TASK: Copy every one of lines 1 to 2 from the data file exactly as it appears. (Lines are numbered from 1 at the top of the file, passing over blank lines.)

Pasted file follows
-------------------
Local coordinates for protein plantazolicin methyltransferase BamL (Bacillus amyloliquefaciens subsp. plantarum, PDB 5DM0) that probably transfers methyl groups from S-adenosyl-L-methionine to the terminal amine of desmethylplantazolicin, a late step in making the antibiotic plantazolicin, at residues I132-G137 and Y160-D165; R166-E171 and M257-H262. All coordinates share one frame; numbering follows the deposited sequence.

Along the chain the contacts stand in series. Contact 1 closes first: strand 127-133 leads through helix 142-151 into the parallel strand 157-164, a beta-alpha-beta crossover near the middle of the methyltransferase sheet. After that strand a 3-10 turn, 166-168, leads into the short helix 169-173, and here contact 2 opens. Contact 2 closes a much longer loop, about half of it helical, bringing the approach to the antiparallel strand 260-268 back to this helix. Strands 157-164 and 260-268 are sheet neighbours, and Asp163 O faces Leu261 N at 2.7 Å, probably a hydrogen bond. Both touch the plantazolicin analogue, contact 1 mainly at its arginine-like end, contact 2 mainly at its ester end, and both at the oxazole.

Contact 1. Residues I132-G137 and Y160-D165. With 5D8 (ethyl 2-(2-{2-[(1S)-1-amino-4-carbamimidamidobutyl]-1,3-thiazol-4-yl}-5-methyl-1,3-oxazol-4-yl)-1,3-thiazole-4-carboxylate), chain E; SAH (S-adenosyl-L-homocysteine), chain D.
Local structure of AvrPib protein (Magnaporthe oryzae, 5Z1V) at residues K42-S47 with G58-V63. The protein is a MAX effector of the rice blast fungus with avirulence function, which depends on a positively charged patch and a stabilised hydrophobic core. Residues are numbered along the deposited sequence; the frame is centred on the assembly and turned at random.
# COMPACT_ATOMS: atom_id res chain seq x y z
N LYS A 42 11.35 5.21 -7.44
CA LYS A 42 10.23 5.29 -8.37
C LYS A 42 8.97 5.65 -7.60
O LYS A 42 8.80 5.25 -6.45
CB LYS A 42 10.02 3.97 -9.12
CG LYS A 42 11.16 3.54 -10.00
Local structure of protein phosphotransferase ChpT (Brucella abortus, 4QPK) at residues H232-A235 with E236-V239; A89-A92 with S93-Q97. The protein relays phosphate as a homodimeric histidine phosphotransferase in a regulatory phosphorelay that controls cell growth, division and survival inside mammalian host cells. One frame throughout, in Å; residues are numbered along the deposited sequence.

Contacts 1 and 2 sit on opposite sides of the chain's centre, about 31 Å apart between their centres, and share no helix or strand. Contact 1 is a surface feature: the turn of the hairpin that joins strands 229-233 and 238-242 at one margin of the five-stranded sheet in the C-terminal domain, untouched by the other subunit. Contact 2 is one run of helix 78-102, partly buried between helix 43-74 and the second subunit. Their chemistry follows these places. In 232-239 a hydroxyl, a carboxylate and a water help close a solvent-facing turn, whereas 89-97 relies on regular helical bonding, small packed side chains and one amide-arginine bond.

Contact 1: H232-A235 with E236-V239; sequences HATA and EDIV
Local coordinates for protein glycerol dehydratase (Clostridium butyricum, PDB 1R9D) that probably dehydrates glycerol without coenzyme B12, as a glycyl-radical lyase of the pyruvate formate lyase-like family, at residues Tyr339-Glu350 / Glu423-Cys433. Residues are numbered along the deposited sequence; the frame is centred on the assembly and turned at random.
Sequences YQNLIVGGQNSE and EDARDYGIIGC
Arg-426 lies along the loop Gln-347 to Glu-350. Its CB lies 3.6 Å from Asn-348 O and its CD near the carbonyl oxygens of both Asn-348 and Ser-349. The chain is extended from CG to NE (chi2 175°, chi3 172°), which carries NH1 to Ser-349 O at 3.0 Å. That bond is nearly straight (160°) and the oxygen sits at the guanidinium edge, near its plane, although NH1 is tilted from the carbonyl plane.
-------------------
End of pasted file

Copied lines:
Local coordinates for protein plantazolicin methyltransferase BamL (Bacillus amyloliquefaciens subsp. plantarum, PDB 5DM0) that probably transfers methyl groups from S-adenosyl-L-methionine to the terminal amine of desmethylplantazolicin, a late step in making the antibiotic plantazolicin, at residues I132-G137 and Y160-D165; R166-E171 and M257-H262. All coordinates share one frame; numbering follows the deposited sequence.

Along the chain the contacts stand in series. Contact 1 closes first: strand 127-133 leads through helix 142-151 into the parallel strand 157-164, a beta-alpha-beta crossover near the middle of the methyltransferase sheet. After that strand a 3-10 turn, 166-168, leads into the short helix 169-173, and here contact 2 opens. Contact 2 closes a much longer loop, about half of it helical, bringing the approach to the antiparallel strand 260-268 back to this helix. Strands 157-164 and 260-268 are sheet neighbours, and Asp163 O faces Leu261 N at 2.7 Å, probably a hydrogen bond. Both touch the plantazolicin analogue, contact 1 mainly at its arginine-like end, contact 2 mainly at its ester end, and both at the oxazole.